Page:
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Events on Tuesday, October 25th, 2011

Chaos & Complex Systems Seminar
Airway sensory deficits in Parkinson’s Disease – Evidence of a complex system gone awry? Now what?
Time: 12:05 pm
Place: 4274 Chamberlin
Speaker: Michael J. Hammer, UW School of Medicine and Public Health
Abstract: Historically, Parkinson's Disease (PD) has simply been classified as a "movement disorder". Recent evidence, including data from our laboratory, strongly suggests a more complex model of sensory-movement interaction whereby airway movements are guided by sensory (e.g., touch) inputs to the central nervous system. Sensory-movement interactions, and the related deficits that accompany PD, substantially impact a constellation of important airway functions such as breathing, cough, speech, swallow, and voice. This seminar will focus on (a) how airway sensory-movement functions are negatively impacted by PD, (b) the clinical consequences of this impact, and (c) strategies that may improve these airway sensory-movement functions in PD.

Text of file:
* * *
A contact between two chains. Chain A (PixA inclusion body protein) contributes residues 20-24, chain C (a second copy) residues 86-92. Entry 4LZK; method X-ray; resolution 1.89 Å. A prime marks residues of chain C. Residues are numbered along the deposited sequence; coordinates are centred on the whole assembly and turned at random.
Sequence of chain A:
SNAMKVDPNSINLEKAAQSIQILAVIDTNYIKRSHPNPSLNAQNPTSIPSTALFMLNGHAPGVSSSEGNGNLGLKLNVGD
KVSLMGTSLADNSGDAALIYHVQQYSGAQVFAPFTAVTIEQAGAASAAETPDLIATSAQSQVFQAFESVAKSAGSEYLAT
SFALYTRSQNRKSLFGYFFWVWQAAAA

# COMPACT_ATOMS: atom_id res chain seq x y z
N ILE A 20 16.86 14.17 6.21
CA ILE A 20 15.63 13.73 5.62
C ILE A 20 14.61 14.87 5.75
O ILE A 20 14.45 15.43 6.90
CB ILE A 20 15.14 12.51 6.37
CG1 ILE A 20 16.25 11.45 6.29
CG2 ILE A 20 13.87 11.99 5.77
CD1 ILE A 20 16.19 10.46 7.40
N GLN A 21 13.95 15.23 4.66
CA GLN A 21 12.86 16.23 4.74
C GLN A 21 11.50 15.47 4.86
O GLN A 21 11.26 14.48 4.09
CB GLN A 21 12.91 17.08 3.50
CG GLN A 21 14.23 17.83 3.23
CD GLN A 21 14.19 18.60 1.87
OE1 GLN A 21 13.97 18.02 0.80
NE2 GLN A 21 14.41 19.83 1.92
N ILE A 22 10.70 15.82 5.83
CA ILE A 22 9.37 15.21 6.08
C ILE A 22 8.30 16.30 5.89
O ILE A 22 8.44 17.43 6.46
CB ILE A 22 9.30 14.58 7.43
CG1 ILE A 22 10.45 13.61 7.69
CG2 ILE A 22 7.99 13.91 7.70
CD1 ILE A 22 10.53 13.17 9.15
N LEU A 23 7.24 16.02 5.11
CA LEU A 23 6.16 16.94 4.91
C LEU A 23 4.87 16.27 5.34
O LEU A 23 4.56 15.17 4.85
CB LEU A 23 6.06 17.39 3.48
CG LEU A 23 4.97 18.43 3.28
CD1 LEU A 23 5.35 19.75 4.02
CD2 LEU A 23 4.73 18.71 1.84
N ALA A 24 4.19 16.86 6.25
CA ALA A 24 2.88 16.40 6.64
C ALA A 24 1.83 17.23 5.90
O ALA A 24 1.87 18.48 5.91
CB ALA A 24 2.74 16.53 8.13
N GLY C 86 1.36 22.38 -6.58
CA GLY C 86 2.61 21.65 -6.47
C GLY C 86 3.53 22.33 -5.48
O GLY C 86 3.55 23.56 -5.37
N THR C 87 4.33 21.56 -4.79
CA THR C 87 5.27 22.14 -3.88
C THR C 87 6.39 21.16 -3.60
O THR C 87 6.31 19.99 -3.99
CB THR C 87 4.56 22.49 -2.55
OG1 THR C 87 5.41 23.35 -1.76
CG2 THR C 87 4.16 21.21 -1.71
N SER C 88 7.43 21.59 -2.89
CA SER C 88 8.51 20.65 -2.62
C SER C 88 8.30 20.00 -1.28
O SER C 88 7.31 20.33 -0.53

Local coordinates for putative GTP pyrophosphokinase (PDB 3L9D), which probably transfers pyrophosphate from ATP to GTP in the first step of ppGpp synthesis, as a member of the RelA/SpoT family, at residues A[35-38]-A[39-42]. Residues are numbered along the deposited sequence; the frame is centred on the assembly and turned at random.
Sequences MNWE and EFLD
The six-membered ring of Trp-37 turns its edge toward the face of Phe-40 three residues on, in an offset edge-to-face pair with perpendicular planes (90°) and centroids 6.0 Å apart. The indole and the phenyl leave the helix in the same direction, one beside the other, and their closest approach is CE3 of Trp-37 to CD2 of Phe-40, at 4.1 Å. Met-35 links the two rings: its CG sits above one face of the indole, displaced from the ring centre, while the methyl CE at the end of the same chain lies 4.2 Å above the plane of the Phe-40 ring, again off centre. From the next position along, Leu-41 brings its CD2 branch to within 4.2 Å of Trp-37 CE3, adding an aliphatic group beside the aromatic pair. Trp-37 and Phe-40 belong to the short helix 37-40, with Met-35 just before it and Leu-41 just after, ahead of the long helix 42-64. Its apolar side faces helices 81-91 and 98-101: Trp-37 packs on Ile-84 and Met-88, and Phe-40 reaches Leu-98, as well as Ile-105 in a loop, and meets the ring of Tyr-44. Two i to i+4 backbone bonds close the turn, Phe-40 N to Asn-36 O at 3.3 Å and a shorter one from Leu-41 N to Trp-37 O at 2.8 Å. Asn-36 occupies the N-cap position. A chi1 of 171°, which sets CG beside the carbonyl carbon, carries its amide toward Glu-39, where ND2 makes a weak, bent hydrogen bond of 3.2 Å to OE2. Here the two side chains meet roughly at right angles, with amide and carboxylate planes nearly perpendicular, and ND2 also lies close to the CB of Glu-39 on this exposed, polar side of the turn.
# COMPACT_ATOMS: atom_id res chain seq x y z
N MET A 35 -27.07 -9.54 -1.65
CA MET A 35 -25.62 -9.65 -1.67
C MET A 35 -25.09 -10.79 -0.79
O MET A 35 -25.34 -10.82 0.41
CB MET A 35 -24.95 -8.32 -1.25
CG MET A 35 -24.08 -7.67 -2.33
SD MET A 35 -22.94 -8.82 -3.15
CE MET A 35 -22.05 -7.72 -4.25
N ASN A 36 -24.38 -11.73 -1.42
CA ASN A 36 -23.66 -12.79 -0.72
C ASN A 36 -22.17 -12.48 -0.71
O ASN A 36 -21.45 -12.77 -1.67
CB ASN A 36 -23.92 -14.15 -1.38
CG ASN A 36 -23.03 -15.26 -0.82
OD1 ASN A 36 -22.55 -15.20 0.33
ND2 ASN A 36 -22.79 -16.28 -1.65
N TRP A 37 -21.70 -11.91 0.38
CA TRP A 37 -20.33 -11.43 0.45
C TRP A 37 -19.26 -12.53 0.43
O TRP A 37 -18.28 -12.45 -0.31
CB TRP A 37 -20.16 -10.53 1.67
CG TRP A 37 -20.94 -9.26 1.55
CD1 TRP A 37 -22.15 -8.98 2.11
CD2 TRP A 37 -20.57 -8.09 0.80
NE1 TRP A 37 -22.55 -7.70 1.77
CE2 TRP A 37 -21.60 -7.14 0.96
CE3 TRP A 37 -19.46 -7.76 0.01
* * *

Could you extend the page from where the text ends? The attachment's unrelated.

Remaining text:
Host: Sprott
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Whitford Lecture
"The Restless Universe (Palomar Transient Factory)
Time: 3:30 pm - 5:00 pm
Place: 4421
Speaker: Shrinivas Kulkarni, CALTECH
Abstract: Cosmic explosions were first noted nearly two thousand years ago.However, secure recognition and study began only a hundred years ago. What was once termed as Stella Nova (new stars) are now divided into two major families, novae and supernovae (with real distinct classes in each). Equally the variable stars have a rich phenomenology. Together, supernovae and variable stars have contributed richly to key problems in modern astrophysics: distances to galaxies, cosmography and build up of elements in the Universe.<br>
The Palomar Transient Factory (PTF), an innovative 2-telescope system, was designed to explicitly to chart the transient sky with a particular focus on events which lie in the nova-supernova gap. PTF is now finding an extragalactic transient every 20 minutes and a Galactic (strong) variable every 10 minutes. Extensive spectroscopy and photometry allowed us: to identify an emerging class of ultra-luminous supernovae, discover luminous red novae, undertake UV spectroscopy of Ia supernovae, discover low budget supernovae, clarify sub-classes of core collapse and thermo-nuclear explosions, map the systematics of core collapse supernovae, identify a trove of eclipsing binaries and the curious AM CVns.<br>
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